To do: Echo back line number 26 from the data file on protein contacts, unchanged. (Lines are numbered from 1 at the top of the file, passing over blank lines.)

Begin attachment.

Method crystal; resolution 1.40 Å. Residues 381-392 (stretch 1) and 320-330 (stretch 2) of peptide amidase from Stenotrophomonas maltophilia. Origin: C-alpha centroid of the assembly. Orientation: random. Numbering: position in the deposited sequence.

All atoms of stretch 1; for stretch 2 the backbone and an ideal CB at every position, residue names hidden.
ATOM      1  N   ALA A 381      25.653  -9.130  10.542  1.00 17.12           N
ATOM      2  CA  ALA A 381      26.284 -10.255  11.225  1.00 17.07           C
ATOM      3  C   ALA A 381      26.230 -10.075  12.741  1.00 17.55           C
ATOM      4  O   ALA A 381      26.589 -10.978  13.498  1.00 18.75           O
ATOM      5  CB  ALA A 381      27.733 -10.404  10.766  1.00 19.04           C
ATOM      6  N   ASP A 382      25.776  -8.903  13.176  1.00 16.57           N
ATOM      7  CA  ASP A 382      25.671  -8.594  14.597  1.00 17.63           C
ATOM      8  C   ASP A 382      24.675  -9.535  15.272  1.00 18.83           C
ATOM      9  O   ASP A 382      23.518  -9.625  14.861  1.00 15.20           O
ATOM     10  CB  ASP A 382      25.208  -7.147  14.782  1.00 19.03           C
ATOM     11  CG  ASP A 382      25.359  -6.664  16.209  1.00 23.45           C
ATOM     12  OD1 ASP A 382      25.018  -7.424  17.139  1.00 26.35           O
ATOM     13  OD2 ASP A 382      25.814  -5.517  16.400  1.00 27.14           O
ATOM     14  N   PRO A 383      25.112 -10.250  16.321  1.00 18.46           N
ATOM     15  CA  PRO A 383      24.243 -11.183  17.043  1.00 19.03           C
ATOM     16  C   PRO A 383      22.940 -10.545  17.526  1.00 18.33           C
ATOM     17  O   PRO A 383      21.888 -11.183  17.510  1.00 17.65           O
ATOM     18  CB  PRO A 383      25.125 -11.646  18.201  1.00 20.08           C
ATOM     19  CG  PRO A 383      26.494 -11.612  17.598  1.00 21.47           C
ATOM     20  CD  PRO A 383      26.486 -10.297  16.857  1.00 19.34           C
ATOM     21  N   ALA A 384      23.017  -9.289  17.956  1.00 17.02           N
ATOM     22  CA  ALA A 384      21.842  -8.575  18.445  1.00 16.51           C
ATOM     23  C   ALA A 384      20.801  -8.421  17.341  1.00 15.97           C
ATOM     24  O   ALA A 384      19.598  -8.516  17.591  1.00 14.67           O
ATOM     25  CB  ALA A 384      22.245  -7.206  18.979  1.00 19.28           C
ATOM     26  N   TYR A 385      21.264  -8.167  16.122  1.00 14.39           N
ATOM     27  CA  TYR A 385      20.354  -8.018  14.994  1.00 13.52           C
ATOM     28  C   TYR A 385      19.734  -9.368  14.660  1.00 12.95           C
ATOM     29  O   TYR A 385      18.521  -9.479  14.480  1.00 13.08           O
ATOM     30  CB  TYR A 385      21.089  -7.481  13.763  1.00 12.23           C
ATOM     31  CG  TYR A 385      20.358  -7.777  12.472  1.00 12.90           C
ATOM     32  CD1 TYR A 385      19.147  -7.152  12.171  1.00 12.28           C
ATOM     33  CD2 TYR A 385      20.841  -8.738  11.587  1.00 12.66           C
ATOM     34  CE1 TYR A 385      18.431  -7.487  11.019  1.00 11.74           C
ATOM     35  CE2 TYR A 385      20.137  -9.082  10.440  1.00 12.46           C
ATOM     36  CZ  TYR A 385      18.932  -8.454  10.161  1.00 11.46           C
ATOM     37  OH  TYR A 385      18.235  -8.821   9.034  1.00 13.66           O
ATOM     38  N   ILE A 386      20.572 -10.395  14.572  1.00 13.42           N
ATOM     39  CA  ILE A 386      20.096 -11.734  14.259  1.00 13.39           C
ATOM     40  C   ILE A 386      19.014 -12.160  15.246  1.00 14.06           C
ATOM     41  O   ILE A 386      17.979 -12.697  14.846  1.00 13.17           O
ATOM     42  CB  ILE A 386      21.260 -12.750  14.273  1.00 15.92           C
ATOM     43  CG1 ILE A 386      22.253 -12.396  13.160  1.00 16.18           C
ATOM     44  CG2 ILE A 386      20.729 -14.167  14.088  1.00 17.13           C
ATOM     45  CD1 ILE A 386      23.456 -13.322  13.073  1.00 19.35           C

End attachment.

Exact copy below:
ATOM     24  O   ALA A 384      19.598  -8.516  17.591  1.00 14.67           O